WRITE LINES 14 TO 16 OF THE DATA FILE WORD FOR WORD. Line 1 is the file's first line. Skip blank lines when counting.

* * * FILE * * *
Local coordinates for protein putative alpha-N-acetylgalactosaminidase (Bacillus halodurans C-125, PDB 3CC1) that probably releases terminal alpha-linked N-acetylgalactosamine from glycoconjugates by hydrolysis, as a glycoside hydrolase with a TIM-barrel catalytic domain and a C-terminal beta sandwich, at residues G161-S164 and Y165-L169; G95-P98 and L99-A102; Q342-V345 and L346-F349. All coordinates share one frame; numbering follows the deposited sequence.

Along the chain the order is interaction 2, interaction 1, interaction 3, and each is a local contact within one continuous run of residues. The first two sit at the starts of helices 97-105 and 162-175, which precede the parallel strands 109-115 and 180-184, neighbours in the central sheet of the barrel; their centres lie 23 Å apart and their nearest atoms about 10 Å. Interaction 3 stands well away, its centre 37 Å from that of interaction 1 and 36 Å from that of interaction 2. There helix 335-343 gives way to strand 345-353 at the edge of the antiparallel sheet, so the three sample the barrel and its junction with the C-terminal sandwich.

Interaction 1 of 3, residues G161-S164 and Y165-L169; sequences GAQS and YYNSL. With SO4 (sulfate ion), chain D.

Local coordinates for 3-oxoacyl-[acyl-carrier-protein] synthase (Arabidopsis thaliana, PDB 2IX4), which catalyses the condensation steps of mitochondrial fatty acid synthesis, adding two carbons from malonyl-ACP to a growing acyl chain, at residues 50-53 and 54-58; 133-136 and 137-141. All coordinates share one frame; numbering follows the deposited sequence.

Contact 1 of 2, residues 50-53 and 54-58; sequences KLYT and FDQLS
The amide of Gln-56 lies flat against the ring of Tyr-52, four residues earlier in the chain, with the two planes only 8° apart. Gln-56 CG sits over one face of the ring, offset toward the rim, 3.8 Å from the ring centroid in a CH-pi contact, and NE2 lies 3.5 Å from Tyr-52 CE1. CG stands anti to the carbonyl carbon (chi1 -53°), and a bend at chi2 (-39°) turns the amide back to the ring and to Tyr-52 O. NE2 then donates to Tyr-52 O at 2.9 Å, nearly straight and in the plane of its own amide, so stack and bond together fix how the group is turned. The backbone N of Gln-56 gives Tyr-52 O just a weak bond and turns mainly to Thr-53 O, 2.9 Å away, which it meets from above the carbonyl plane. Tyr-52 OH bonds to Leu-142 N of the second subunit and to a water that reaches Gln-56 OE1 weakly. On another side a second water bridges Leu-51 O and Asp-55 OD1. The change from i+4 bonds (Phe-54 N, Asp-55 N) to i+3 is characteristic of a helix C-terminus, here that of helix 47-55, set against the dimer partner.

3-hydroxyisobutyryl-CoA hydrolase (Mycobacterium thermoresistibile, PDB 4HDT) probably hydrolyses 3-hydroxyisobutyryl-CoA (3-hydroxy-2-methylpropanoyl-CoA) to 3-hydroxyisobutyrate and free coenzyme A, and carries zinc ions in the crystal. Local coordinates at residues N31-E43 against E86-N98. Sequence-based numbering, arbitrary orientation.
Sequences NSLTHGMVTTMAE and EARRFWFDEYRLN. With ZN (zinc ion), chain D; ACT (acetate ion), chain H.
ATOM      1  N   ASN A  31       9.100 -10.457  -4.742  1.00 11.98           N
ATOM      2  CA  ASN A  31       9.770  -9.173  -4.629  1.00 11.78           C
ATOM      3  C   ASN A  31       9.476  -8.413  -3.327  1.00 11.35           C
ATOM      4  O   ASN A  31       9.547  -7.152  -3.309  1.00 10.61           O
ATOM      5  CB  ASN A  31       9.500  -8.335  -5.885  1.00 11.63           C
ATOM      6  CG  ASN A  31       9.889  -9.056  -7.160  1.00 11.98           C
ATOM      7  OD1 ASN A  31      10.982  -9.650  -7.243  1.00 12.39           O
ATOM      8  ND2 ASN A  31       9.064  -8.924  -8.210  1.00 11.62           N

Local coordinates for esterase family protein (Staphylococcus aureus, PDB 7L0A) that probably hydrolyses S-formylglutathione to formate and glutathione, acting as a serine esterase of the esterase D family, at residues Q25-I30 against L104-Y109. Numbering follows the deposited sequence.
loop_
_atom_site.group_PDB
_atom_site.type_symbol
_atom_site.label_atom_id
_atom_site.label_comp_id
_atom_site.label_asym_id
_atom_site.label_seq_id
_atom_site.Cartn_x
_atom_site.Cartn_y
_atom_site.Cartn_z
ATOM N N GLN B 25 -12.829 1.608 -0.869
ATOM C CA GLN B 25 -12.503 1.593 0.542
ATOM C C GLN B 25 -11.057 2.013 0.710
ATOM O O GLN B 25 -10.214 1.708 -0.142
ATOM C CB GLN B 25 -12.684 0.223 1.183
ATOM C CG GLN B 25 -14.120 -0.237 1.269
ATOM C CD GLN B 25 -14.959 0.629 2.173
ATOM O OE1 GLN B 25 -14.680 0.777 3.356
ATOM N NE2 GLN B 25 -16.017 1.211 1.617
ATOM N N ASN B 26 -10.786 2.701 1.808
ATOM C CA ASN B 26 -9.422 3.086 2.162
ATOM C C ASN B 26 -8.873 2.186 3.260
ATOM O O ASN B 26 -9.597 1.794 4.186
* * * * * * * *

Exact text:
ATOM      6  CG  ASN A  31       9.889  -9.056  -7.160  1.00 11.98           C
ATOM      7  OD1 ASN A  31      10.982  -9.650  -7.243  1.00 12.39           O
ATOM      8  ND2 ASN A  31       9.064  -8.924  -8.210  1.00 11.62           N